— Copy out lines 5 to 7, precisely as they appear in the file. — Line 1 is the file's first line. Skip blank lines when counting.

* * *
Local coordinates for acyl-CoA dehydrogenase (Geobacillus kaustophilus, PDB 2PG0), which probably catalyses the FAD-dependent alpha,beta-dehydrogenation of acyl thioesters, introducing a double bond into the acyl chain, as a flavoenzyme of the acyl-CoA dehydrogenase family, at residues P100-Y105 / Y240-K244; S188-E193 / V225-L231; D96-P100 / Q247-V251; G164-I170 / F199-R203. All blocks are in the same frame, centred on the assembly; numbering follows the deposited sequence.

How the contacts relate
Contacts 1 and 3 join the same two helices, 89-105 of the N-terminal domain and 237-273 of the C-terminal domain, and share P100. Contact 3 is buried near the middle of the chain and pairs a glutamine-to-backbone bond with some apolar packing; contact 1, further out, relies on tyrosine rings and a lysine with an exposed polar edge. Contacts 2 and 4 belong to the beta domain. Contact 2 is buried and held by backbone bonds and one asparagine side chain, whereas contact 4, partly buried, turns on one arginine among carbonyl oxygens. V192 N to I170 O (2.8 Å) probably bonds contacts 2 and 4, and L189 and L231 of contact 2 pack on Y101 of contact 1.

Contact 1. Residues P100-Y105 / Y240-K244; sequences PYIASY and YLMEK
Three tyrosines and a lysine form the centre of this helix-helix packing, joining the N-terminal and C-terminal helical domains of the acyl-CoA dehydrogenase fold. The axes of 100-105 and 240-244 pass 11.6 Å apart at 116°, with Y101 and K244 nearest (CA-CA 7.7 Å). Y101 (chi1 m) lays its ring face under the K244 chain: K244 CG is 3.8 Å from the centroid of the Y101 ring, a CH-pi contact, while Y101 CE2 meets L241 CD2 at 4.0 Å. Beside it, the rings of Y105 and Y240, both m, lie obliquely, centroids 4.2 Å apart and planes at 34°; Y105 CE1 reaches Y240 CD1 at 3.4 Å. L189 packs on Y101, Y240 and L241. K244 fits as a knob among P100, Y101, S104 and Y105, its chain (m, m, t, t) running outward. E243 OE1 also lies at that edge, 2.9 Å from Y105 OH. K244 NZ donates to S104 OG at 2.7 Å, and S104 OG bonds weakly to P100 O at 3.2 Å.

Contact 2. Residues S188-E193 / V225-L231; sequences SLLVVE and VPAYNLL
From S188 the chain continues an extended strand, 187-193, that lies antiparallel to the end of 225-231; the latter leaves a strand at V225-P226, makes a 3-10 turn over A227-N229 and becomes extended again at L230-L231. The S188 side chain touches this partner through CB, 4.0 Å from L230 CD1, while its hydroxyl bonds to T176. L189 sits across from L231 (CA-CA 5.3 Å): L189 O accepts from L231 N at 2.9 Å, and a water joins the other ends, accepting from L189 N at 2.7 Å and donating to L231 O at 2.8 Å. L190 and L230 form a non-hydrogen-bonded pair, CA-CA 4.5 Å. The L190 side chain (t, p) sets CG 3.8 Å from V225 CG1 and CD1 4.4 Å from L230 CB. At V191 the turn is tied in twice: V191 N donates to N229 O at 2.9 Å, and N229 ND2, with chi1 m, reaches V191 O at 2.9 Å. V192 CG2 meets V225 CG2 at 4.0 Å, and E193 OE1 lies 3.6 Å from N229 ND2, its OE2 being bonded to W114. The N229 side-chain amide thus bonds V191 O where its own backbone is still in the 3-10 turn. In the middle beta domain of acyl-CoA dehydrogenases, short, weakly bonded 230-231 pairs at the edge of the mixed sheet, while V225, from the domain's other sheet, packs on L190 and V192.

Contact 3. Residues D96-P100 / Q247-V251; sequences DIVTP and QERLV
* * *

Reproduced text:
Three tyrosines and a lysine form the centre of this helix-helix packing, joining the N-terminal and C-terminal helical domains of the acyl-CoA dehydrogenase fold. The axes of 100-105 and 240-244 pass 11.6 Å apart at 116°, with Y101 and K244 nearest (CA-CA 7.7 Å). Y101 (chi1 m) lays its ring face under the K244 chain: K244 CG is 3.8 Å from the centroid of the Y101 ring, a CH-pi contact, while Y101 CE2 meets L241 CD2 at 4.0 Å. Beside it, the rings of Y105 and Y240, both m, lie obliquely, centroids 4.2 Å apart and planes at 34°; Y105 CE1 reaches Y240 CD1 at 3.4 Å. L189 packs on Y101, Y240 and L241. K244 fits as a knob among P100, Y101, S104 and Y105, its chain (m, m, t, t) running outward. E243 OE1 also lies at that edge, 2.9 Å from Y105 OH. K244 NZ donates to S104 OG at 2.7 Å, and S104 OG bonds weakly to P100 O at 3.2 Å.

Contact 2. Residues S188-E193 / V225-L231; sequences SLLVVE and VPAYNLL
From S188 the chain continues an extended strand, 187-193, that lies antiparallel to the end of 225-231; the latter leaves a strand at V225-P226, makes a 3-10 turn over A227-N229 and becomes extended again at L230-L231. The S188 side chain touches this partner through CB, 4.0 Å from L230 CD1, while its hydroxyl bonds to T176. L189 sits across from L231 (CA-CA 5.3 Å): L189 O accepts from L231 N at 2.9 Å, and a water joins the other ends, accepting from L189 N at 2.7 Å and donating to L231 O at 2.8 Å. L190 and L230 form a non-hydrogen-bonded pair, CA-CA 4.5 Å. The L190 side chain (t, p) sets CG 3.8 Å from V225 CG1 and CD1 4.4 Å from L230 CB. At V191 the turn is tied in twice: V191 N donates to N229 O at 2.9 Å, and N229 ND2, with chi1 m, reaches V191 O at 2.9 Å. V192 CG2 meets V225 CG2 at 4.0 Å, and E193 OE1 lies 3.6 Å from N229 ND2, its OE2 being bonded to W114. The N229 side-chain amide thus bonds V191 O where its own backbone is still in the 3-10 turn. In the middle beta domain of acyl-CoA dehydrogenases, short, weakly bonded 230-231 pairs at the edge of the mixed sheet, while V225, from the domain's other sheet, packs on L190 and V192.